The State Government has created this research institute for the purpose of collecting information on Anthrography and Anthropology of the adivasis in Maharashtra, thereby helping research in their economic and social conditions and for promotion of tribal development projects set up by the government, to train officials engaged in the implementation of projects, to undertake trial projects at times and to make Adivasis and the general public more aware of the government programmes for the benefit of tribals.  As a part of these efforts, the Institute has established this museum

  1. Domestic utensils
  2. Ornaments and articles of personal decoration
  3. Musical Instruments
  4. Gods and Goddesses
  5. House Patterns
  6. Environment and Ecology
  7. Agriculture and Implements
  8. Nets and Traps
  9. Weapons and Implements
  10. Wood Carving - Tobacco Cases, Combs, Marriage Poles
  11. Masks
  12. Traditional Paintings

The museum has taken care to give pride of place to most of the tribal groups from the Sahyadri and the Gondwana regions.  The Museum presents a vivid picture of diverse and colourful tribal cultures.

Nature has played a big part in inspiring the tribal craftsmen to reproduce its many facets.  We find an earthy glowing vigour of elemental colours, and pre-eminently indigenous ornaments, complementing the delicate refined classic models with their synthesis of multi-cultural art forms and designs.  Tribal art is original in nature.  It is the truest sense an impression of the mind of the artist.  The museum provides a glorious show of different aspects of tribal Warli art.

A Variety of house-types are found amongst the different tribal groups.  In the museum are pictorial representation of different types of houses.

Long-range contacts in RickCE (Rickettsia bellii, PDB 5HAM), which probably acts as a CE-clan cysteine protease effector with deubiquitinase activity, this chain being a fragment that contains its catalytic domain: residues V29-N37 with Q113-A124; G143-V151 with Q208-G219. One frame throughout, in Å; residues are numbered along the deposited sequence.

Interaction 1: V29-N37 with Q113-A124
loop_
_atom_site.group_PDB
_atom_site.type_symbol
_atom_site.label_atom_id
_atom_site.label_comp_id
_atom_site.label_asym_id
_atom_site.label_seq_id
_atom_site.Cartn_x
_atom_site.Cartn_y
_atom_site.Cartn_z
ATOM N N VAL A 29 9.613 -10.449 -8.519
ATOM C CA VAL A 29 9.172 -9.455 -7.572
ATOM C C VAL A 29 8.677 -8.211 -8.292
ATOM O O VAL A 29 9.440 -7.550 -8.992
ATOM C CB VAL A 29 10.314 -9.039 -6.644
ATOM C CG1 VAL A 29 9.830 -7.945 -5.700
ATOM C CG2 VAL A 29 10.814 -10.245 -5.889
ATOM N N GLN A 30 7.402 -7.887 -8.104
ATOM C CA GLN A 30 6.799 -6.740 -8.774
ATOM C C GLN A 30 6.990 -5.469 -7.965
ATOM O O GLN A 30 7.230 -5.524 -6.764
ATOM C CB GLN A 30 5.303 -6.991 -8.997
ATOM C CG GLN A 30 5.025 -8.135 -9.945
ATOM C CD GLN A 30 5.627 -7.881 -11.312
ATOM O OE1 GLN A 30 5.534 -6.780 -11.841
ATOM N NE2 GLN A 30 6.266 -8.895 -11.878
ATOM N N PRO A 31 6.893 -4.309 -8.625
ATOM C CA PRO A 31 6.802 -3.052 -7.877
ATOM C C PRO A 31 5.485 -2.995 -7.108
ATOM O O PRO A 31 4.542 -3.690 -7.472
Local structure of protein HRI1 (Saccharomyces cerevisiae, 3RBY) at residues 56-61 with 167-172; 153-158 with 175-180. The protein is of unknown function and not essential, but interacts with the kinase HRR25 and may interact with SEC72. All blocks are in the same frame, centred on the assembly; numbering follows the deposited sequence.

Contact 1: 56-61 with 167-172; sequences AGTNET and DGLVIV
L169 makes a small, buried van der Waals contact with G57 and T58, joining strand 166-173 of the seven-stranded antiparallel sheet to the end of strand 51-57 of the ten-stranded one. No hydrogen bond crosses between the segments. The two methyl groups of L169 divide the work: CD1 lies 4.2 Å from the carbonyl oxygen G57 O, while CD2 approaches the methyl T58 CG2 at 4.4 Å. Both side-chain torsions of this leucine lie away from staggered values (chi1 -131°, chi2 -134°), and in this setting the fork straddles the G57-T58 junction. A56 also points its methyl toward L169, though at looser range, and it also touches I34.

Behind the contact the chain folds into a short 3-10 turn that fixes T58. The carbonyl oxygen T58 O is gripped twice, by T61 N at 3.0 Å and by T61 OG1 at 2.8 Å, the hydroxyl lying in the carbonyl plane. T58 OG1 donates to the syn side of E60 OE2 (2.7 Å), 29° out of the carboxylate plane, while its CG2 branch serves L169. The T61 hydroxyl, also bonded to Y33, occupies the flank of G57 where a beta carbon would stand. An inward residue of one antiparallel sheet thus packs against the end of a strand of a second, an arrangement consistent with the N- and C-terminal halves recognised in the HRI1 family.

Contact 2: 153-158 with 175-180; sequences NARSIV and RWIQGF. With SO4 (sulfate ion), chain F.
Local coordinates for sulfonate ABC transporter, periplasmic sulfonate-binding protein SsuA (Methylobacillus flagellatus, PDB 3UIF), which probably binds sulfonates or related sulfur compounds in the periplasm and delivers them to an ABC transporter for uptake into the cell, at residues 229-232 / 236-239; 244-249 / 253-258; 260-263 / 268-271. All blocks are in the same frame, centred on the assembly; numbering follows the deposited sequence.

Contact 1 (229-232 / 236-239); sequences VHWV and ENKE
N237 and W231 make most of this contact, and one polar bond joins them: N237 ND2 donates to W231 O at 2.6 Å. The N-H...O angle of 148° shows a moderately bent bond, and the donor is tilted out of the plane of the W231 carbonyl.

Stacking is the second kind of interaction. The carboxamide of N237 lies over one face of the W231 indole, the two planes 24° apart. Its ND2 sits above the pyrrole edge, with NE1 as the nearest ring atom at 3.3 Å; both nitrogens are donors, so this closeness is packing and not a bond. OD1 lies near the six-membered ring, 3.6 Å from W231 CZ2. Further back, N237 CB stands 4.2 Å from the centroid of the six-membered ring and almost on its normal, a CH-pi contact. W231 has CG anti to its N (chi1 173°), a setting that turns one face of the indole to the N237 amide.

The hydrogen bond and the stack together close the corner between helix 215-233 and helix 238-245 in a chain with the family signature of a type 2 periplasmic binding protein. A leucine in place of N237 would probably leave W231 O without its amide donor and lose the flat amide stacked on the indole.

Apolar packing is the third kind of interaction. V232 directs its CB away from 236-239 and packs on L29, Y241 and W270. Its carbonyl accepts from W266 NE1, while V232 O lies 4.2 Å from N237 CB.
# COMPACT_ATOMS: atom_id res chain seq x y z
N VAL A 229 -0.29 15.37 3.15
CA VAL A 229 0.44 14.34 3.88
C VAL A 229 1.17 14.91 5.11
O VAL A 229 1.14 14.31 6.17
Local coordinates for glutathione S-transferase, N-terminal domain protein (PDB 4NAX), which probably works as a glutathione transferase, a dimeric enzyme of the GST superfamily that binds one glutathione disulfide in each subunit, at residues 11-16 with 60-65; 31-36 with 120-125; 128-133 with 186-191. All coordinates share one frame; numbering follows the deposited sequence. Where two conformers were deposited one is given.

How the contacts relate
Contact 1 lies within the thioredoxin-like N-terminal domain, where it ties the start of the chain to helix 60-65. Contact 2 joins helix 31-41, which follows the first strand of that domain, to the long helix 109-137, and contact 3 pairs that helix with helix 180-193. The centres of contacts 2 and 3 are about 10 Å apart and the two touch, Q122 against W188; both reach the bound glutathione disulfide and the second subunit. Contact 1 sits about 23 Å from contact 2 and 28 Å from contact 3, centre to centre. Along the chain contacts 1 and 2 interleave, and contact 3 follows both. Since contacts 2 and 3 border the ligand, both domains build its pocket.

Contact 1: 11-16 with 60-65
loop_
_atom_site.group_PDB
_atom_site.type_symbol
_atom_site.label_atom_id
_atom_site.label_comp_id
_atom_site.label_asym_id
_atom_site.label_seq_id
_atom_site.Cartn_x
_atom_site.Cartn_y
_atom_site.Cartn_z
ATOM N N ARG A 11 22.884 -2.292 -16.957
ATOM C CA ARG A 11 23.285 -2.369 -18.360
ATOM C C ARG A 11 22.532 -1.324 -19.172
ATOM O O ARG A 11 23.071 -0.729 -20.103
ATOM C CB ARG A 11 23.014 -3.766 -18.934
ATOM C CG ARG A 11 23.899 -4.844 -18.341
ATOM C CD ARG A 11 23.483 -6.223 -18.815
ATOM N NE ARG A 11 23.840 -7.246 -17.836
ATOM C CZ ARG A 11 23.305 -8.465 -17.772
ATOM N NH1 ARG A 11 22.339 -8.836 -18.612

The museum presents the important Gods and goddesses such as Waghyadeo, Himay, Bhutnicheda, Hirva, Pandhurmata of the Western Ghats and Badadev, Bahiram, Dulardev, Muthwa, Mata and Mariyam of Godwana.


Tribal love for music and dance is unique.  It forms a major part of their recreation.  'Bhavada' in the Sahyadri region, 'Bhangorya' of the Bhills and 'Dhemsa-Dandar' of the Gondwana tribes are the special dance forms in which various masks are used.

The tribals decorate their bodies with ornaments, tattooing-marks, bead-strings and other articles.  Men and women are extremely fond of ornaments.  Their ornaments are rich in natural and geometrical designs and are original in design, mechanism and shape.  The traditional 'Watankar' i.e. gold-smith prepares the ornaments for these people.


Among all the tribal groups, the plough-share, the sickle and the wooden plough are the most common agricultural implements.  Other implements include Khurpi, Sabbal, etc.  Bow and arrow and other hunting implements are interesting specimens.


The museum provides and opportunity to know the tribal people, their environment and ecology through effective visual aids, namely 'Tribal Market' - a tableau.  The theme is presented through eleven life-size plaster models of tribals.


Music and dance play an important role in tribal life.  Musical instruments are prepared by them in their traditional manner.  Kahali,  Zangali and Dev Dobru indicate primitive forms, whereas Dholaki and Manjiras give indication of the influence of other people.  The musical instruments are prepared by locally available material such as bamboo, gourd, wood, palm-leaf, hide-skin and horns of dead animals.


The collection of the various objects displayed in this section provide vivid visual picture of tribal material, their life-styles and needs.  Objects exhibited in the museum are still used by tribal people.  Tribal utensils are of a simple nature.  Earth, wood and pumpkins are used for preparing the utensils.  A special jar 'Yetya Bokya', woven by bamboo strips is unique in example.  For kneading the dough they use a wooden plate known as Kothal.  Baskets of different sizes and shapes, winnowing fans, etc. are also commonly used by them.

This Article is Posted on 23 Apr 2015 in Travel Section and Places